“Because I am focussed on the alliance between Eindhoven, Wageningen and Utrecht, the question from the Ministry of Defence seemed a perfect assignment for students from our three universities”, says Jan Haarhuis. He is responsible for Educate-it, the educational innovation programme at UU. “Both education and educational research are strengths at UU. This complex real-world problem will be approached in a challenge-based way,” Haarhuis continues. “The strength of the alliance lies in bringing together staff and students who use their basic theoretical (inquiry-based – UU) and solution-oriented (design-based – TU/E) approach. This is characteristic of broad academic and specialist technological institutions, including the special expertise in agro-technology and food sciences (WUR).”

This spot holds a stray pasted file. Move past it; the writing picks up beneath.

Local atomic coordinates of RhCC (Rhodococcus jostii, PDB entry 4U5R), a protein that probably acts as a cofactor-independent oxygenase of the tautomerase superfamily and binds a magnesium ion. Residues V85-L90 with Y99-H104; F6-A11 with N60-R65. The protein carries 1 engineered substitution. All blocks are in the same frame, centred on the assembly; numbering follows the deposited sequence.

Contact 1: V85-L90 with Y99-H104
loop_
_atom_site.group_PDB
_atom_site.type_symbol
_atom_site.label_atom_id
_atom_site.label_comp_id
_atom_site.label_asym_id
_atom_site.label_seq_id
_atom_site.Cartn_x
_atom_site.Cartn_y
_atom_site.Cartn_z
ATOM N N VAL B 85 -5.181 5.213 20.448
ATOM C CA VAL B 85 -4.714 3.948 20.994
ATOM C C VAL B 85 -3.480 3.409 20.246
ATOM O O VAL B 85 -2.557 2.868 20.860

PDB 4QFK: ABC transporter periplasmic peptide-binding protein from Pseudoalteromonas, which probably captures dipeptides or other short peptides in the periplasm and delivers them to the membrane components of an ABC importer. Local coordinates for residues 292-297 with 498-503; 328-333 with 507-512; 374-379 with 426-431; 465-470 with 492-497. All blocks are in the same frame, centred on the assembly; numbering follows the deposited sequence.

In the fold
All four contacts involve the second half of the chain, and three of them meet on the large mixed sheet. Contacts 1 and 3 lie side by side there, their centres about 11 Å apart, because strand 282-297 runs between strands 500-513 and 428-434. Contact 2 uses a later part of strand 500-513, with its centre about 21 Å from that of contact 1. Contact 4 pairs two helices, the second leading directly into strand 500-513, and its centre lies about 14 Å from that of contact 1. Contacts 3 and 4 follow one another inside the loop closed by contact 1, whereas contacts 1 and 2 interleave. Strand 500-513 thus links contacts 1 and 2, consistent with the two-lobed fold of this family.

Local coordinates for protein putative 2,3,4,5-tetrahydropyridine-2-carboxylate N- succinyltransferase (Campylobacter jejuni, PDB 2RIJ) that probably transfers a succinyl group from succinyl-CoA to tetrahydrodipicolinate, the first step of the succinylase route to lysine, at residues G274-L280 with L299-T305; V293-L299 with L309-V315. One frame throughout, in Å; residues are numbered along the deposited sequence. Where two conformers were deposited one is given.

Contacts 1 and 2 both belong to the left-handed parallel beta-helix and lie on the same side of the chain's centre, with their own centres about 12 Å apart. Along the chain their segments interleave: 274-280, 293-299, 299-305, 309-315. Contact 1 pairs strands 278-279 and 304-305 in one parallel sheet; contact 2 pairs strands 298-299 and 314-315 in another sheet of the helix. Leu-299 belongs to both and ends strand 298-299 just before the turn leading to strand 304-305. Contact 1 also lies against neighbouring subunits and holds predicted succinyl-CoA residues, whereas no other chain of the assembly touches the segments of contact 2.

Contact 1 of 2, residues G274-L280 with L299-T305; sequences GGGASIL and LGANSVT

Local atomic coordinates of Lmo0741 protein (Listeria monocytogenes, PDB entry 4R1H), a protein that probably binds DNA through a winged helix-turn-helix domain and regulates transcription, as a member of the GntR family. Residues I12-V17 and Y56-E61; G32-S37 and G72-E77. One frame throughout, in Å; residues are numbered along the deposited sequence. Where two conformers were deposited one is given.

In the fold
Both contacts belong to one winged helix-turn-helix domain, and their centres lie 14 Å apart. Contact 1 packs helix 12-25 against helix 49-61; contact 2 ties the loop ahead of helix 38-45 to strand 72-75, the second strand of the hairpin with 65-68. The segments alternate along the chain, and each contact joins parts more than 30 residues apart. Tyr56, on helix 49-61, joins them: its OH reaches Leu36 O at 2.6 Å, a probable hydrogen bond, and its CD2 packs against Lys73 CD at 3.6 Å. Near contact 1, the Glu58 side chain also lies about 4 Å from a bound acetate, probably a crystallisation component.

“Students set themselves to work on a specific question. They find this challenging and motivating. They often spend more time on it because it continues to preoccupy them: they want to find a solution to the question facing them. We expect this type of education to boost the quality of education. That’s certainly something we’ll be investigating.”
Bart Koppelmans, who is doing a Master of Innovation Management at TU/E, was at the kick-off for the Food for Health and Safety challenge on 25 September. He is involved as a supervisor and coach in challenge-based education in Eindhoven. “For me, challenge-based education is a more interesting way to learn more, and to learn more broadly. It ensures that students can develop in new areas and learn what the real world is like. By engaging early in challenges of this kind, students can take a fresh look at important societal problems.”